photo by Ian Schneider

photo by Ian Schneider

‘Tis the season.  ‘Tis the season for holiday greetings, Christmas trees, family gatherings, food all of the time, presents with glistening bows, and stockings hung by the fireplace.  At least, that is what I think of when I think of the perfect Christmas. Christmas has become this season of shopping, fighting through crowds, and frustration when you just can’t find the perfect gift. And personally, I need my alone time. Sure, I love having everyone together for Christmas, but it just seems to be a little much when the family is together for a whole week straight in one house.

But, why? Why do I get frustrated when the family is all together?

I get frustrated because the holidays carry an expectation of perfection. There is this expectation that everyone has to be happy, merry, and bright. There is this expectation that the tree has to be perfect, that the gifts have to be perfect, and that time spent with one another has to be perfect.

The truth is that Christmas – and the holiday season in general – is messy.

It is a messy season full of baking ingredients everywhere and mistakes in the kitchen, ornaments broken, presents that weren’t purchased until Christmas Eve, and expectations that won’t be fulfilled. And with unfulfilled expectations, we might end Christmas feeling empty, heavyhearted.

Whenever I think of a realistic Christmas, I distinctly think of being in the kitchen, looking at my family. My little nieces and nephews are coloring (getting crayon markings all over the table because it is more fun that way). I picture my dogs cleaning up food scraps from the floor. I picture my parents talking on the porch, letting the cold air in. When I think of a Pinterest-perfect Christmas, I imagine a fireplace roaring, a never-ending cup of cozy hot chocolate, and everyone sitting perfectly still as we watch a movie. The real version seems so hectic, but then I remember Jesus.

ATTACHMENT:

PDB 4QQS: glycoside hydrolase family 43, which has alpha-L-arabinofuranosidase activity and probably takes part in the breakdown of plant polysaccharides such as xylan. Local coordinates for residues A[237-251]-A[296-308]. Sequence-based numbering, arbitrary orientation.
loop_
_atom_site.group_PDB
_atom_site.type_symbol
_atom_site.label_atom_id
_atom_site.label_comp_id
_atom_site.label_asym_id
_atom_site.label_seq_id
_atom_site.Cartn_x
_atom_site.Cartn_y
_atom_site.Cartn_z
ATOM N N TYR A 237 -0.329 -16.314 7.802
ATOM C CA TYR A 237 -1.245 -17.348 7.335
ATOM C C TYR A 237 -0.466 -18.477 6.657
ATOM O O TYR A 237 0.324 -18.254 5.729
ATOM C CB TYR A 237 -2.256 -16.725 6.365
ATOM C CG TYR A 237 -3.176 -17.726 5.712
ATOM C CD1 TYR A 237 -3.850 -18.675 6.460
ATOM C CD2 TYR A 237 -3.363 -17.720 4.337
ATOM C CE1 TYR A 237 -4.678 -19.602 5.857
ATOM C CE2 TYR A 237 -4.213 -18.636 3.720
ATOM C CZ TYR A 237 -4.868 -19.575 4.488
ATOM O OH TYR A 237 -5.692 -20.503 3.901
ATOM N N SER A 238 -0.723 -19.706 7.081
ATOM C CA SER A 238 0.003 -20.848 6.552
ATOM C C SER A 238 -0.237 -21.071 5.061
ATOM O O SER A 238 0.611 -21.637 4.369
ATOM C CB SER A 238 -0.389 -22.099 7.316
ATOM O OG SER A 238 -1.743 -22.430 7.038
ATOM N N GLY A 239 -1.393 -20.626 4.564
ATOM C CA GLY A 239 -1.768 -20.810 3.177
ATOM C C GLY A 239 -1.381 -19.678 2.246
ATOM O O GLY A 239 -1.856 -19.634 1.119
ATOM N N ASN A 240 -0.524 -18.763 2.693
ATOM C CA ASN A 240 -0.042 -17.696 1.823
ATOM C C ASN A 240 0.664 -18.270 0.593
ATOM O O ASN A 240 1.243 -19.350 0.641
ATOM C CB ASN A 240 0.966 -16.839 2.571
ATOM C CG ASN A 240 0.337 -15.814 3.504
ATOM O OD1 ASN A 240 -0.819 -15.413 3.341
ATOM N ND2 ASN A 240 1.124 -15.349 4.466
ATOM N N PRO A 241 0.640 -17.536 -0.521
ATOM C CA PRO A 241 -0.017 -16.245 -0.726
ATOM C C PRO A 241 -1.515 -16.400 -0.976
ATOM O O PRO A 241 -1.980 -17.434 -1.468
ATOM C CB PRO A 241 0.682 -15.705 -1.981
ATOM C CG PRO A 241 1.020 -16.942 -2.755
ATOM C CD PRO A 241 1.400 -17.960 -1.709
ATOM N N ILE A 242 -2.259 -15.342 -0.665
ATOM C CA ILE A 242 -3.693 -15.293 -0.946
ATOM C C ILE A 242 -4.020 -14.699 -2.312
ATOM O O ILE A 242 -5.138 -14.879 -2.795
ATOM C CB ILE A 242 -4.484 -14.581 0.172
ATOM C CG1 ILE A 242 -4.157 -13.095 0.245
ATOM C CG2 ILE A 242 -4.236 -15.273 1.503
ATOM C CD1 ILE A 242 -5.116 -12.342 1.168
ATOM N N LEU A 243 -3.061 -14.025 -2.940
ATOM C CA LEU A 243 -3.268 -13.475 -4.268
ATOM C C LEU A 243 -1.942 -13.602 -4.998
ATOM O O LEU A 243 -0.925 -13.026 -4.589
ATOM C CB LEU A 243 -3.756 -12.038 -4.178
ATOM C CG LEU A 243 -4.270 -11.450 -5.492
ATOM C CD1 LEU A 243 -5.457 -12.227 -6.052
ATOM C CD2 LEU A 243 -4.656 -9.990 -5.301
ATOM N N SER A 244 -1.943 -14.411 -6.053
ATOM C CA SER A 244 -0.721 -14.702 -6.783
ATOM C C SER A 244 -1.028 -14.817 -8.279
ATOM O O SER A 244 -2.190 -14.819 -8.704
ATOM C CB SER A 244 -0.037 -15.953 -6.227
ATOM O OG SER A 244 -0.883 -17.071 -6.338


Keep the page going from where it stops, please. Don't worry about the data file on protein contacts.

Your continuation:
When Jesus was born, He was not born into a palace. He couldn’t even get a room at the inn. Jesus was born in a manger. He was born in the midst of a messy stable to an unmarried virgin. He was born in a barn, animals surrounding Him, and no one dubbed Him “king” with a golden crown. What a sweet way to remind us: ‘tis the season to not worry about perfection.

But let patience have [her] perfect work, that ye may be perfect and entire, wanting nothing.
James 1:4

The key in all of this? Patience. Not in waiting for the perfect Christmas moment to happen, but in remembering we are not of this world. This world has so little to offer compared to the kingdom coming. Our wants here on earth are miniscule to the grand beauty that heaven will hold. That is the perfection that we can count on.

We are about a week away from Christmas and I haven’t even begun my Christmas shopping, but I’m not worried. Why? Because gifts are not the reason Christmas will be great this year.

Christmas will be great because I get to make new memories with my family. Christmas will be a beautiful mess of Christmas carols sung by loved ones and icing from cookies all over the kitchen. Christmas will be the way the season was intended, a reminder that this world is messy - but that Jesus was born to save us from it.

-JesseRuth Parrish // @parrish.jesseruth

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